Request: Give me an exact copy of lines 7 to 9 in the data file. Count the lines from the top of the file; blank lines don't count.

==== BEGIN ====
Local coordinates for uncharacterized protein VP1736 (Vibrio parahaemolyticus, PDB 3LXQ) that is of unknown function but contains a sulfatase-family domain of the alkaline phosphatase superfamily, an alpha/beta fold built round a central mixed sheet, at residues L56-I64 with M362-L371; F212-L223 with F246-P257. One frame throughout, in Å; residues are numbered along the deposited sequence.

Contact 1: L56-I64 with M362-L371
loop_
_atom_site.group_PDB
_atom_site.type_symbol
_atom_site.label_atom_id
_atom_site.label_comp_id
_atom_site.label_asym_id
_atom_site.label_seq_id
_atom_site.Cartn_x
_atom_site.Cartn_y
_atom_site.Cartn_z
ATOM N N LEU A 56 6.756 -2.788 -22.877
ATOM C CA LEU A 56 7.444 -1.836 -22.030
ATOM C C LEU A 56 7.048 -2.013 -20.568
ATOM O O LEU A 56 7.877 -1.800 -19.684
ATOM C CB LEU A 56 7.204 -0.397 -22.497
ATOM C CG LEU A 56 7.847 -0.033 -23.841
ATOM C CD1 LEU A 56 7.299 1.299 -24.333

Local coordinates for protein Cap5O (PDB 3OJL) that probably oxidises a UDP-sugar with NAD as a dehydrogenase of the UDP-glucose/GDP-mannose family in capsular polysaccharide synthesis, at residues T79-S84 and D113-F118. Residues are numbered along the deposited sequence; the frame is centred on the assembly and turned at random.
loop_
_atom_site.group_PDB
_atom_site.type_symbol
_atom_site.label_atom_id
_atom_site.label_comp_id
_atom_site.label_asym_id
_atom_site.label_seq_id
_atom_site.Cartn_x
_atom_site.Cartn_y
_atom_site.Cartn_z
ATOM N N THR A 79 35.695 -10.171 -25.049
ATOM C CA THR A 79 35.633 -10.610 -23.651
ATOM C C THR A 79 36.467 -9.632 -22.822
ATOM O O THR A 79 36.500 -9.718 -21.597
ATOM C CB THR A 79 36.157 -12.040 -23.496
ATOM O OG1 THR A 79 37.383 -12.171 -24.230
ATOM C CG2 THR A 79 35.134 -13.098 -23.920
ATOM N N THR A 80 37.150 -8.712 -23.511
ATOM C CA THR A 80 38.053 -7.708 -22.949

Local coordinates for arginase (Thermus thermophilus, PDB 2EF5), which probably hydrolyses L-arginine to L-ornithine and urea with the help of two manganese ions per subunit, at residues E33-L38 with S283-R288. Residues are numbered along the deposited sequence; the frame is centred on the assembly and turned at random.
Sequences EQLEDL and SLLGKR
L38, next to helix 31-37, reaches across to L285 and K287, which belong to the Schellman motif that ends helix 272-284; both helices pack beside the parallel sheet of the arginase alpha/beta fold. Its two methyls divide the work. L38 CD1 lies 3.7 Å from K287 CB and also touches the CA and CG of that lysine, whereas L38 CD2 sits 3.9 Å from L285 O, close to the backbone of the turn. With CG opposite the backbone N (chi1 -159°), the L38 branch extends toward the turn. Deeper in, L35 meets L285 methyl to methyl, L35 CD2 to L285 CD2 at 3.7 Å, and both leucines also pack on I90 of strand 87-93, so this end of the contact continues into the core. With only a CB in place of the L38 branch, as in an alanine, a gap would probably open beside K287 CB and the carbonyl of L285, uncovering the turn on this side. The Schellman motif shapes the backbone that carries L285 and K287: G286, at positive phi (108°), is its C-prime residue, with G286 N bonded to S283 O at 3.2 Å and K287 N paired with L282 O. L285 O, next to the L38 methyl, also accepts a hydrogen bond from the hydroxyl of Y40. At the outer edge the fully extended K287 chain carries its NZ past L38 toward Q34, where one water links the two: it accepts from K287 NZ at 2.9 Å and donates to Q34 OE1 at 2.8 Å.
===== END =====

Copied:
_atom_site.label_comp_id
_atom_site.label_asym_id
_atom_site.label_seq_id